Los Angeles City Councilman Gil Cedillo (L) speaks about the US Citizenship Act of 2021 and urges action on US President Biden's immigration reform plan outside of City Hall in Los Angeles on April 29, 2021. (Patrick T. Fallon/AFP via Getty Images)
LOS ANGELES—Former Los Angeles City Councilman Gil Cedillo is suing the Los Angeles County Federation of Labor for invasion of privacy and “ruining his reputation,” claiming the union was responsible for a secret recording where racist language was used while discussing redistricting plans for the city, the Los Angeles Times reported.
The lawsuit was filed Oct. 6 in Los Angeles Superior Court, and while not yet processed by the clerk, the Los Angeles Times obtained a copy of the court receipt, the paper reported.
Mr. Cedillo’s complaint, which also names former Federation employees Santos Leon and Karla Vasquez, alleges the union was negligent, that the meeting was “surreptitiously recorded” without his knowledge or consent and has cost him employment opportunities.
The lawsuit also alleges others on the recording, not Mr. Cedillo, “made comments that were perceived as highly offensive by many people” and some of the statements were taken out of context or improperly translated from Spanish slang.
A Los Angeles Police Department investigation to determine who recorded the conversation is ongoing and neither Mr. Leon nor Ms. Vasquez, who are married according to the Los Angeles Times, has been publicly identified as suspects in the case.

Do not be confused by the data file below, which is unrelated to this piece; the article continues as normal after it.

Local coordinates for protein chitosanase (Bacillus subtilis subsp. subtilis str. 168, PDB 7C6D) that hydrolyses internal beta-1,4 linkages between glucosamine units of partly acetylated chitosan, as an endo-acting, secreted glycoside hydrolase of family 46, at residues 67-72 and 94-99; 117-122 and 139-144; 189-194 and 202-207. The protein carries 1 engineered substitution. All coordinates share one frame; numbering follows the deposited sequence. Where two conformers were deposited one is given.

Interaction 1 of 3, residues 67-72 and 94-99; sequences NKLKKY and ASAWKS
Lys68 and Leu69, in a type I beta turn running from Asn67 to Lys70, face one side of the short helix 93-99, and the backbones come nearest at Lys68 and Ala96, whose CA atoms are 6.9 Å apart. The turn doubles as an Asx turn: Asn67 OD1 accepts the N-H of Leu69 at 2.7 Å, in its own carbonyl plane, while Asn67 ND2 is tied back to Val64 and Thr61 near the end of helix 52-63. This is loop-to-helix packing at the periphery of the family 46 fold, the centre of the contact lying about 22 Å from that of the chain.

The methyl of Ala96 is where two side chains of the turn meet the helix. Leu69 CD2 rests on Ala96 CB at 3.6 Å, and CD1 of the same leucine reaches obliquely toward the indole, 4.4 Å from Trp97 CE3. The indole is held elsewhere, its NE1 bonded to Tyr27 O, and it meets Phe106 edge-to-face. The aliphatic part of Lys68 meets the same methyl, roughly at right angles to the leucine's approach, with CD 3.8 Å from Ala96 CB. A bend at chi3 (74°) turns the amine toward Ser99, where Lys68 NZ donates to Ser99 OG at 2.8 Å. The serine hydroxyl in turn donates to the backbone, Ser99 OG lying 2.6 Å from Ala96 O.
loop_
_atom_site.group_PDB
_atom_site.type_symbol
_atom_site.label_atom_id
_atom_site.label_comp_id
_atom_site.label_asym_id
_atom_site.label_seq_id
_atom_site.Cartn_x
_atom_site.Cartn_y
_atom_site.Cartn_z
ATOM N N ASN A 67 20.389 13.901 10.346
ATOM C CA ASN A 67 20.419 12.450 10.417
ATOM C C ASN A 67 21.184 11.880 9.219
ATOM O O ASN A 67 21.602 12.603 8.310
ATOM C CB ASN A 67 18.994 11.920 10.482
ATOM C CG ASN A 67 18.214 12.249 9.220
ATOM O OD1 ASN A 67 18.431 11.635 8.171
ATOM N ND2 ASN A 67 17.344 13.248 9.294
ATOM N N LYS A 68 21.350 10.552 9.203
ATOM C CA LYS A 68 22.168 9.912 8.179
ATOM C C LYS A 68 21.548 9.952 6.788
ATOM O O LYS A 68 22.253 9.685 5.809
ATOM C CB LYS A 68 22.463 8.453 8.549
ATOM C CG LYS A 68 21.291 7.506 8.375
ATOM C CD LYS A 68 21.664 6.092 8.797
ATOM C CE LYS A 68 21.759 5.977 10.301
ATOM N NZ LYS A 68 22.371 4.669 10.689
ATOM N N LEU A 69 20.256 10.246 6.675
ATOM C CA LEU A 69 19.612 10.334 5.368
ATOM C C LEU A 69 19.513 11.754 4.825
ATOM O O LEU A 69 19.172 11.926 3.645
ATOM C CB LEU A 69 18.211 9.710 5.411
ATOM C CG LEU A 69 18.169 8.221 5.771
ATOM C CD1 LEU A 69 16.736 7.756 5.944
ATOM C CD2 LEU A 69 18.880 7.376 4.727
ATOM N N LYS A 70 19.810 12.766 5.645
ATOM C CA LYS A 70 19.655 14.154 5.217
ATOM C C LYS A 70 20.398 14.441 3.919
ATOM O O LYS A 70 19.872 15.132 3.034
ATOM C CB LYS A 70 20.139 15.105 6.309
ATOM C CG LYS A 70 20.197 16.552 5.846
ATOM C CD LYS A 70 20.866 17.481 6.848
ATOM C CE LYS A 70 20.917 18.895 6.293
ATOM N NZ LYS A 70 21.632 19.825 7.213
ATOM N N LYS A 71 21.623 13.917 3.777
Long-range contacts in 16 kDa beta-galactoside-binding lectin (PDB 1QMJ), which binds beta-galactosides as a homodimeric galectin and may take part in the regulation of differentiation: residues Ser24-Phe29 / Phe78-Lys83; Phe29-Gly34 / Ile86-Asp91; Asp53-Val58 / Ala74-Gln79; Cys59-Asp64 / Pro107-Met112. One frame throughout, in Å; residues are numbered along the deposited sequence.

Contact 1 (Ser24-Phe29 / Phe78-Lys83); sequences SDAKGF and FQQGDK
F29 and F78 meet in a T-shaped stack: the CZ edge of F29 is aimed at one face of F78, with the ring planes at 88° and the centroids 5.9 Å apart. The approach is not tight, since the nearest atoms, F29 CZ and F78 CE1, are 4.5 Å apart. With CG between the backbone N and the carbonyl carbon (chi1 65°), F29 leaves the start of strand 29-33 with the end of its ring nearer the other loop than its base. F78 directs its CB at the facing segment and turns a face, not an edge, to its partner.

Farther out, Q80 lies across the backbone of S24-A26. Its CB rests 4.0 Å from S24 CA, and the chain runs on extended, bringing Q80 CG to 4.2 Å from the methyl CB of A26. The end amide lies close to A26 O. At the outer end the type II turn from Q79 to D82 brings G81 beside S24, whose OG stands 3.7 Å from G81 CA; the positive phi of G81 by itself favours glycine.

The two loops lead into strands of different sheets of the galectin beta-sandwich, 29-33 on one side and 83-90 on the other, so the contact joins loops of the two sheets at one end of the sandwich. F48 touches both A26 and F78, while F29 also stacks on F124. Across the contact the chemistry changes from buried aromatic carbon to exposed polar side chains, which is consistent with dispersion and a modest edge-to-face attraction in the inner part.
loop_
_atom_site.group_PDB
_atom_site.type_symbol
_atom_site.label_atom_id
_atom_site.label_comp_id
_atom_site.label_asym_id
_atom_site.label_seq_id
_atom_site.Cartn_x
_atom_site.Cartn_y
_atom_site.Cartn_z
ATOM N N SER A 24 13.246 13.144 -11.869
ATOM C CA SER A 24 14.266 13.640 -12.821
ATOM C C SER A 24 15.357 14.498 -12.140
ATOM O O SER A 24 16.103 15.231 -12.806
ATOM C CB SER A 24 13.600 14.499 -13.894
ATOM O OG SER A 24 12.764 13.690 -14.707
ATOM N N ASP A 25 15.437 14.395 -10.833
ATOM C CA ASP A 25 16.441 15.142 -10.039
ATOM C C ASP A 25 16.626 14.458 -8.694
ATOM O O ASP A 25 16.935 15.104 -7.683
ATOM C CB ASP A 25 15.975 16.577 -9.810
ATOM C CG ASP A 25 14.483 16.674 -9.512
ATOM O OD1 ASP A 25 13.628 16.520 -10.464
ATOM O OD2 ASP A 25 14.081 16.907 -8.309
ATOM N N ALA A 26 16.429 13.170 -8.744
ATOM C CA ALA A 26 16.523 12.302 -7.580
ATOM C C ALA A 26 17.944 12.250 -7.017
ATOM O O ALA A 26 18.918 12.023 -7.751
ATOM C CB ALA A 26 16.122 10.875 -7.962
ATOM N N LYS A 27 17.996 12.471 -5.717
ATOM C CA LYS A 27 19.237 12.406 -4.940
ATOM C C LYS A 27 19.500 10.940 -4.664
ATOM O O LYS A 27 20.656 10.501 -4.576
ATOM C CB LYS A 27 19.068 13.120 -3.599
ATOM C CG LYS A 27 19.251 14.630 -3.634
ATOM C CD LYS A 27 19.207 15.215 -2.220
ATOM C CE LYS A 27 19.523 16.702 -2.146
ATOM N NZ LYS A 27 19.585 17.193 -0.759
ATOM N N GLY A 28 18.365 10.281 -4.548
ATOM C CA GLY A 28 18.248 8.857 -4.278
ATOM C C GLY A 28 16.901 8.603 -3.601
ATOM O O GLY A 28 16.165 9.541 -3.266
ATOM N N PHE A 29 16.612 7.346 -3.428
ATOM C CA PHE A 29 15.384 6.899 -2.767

When the recording was made, Ms. Vasquez was as an executive assistant to then Federation president Ron Herrera and Mr. Leon was the organization’s accountant. Both have since resigned.
The lawsuit said Mr. Cedillo’s “entire lifetime of service was jettisoned because he failed to object to comments made by his colleagues,” the Los Angeles Times reported.
City Hall in Los Angeles on Jan. 27, 2023. (John Fredricks/The Epoch Times)
The recording surfaced on social media Oct. 9, 2022. It was recorded during an October 2021 meeting at the union’s headquarters where Mr. Cedillo, former City Council President Nury Martinez, Councilman Kevin de León and Mr. Herrera were meeting to discuss ways to preserve Latino electoral clout amid efforts to revise city council district boundaries.
During the conversation, Ms. Martinez and other participants can be heard making racially charged comments—sparking weeks of protests and calls for those on the recording to resign.
Ms. Martinez and Mr. Herrera stepped down from their posts shortly afterward. Mr. Cedillo had lost his bid for reelection four months before the recording was released, but remained in office until his term ended in December.
Only de León remains in office and has announced plans to seek reelection.